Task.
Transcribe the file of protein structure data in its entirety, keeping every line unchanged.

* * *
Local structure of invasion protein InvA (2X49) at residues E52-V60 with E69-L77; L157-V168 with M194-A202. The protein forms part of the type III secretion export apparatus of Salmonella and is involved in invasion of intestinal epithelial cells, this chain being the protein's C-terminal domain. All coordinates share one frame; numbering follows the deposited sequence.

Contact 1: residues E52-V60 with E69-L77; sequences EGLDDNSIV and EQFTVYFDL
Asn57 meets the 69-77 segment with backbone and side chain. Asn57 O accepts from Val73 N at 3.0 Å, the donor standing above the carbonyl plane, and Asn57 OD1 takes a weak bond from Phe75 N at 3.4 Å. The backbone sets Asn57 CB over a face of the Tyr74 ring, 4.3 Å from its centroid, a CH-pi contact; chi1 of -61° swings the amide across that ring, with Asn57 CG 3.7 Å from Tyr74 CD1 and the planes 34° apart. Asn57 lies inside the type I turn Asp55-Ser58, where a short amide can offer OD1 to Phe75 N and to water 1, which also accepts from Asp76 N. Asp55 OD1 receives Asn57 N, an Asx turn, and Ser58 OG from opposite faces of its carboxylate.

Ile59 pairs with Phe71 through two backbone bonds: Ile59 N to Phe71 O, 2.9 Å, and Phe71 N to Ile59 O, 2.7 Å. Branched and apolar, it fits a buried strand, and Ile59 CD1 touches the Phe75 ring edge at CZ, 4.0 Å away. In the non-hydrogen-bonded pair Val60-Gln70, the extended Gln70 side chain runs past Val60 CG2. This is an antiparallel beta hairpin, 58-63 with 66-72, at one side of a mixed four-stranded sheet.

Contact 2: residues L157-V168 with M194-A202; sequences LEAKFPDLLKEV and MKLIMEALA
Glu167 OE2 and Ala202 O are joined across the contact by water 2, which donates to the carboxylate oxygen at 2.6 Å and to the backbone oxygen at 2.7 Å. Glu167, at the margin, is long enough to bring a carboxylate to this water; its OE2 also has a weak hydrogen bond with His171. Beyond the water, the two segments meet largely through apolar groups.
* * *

Local structure of invasion protein InvA (2X49) at residues E52-V60 with E69-L77; L157-V168 with M194-A202. The protein forms part of the type III secretion export apparatus of Salmonella and is involved in invasion of intestinal epithelial cells, this chain being the protein's C-terminal domain. All coordinates share one frame; numbering follows the deposited sequence.

Contact 1: residues E52-V60 with E69-L77; sequences EGLDDNSIV and EQFTVYFDL
Asn57 meets the 69-77 segment with backbone and side chain. Asn57 O accepts from Val73 N at 3.0 Å, the donor standing above the carbonyl plane, and Asn57 OD1 takes a weak bond from Phe75 N at 3.4 Å. The backbone sets Asn57 CB over a face of the Tyr74 ring, 4.3 Å from its centroid, a CH-pi contact; chi1 of -61° swings the amide across that ring, with Asn57 CG 3.7 Å from Tyr74 CD1 and the planes 34° apart. Asn57 lies inside the type I turn Asp55-Ser58, where a short amide can offer OD1 to Phe75 N and to water 1, which also accepts from Asp76 N. Asp55 OD1 receives Asn57 N, an Asx turn, and Ser58 OG from opposite faces of its carboxylate.

Ile59 pairs with Phe71 through two backbone bonds: Ile59 N to Phe71 O, 2.9 Å, and Phe71 N to Ile59 O, 2.7 Å. Branched and apolar, it fits a buried strand, and Ile59 CD1 touches the Phe75 ring edge at CZ, 4.0 Å away. In the non-hydrogen-bonded pair Val60-Gln70, the extended Gln70 side chain runs past Val60 CG2. This is an antiparallel beta hairpin, 58-63 with 66-72, at one side of a mixed four-stranded sheet.

Contact 2: residues L157-V168 with M194-A202; sequences LEAKFPDLLKEV and MKLIMEALA
Glu167 OE2 and Ala202 O are joined across the contact by water 2, which donates to the carboxylate oxygen at 2.6 Å and to the backbone oxygen at 2.7 Å. Glu167, at the margin, is long enough to bring a carboxylate to this water; its OE2 also has a weak hydrogen bond with His171. Beyond the water, the two segments meet largely through apolar groups.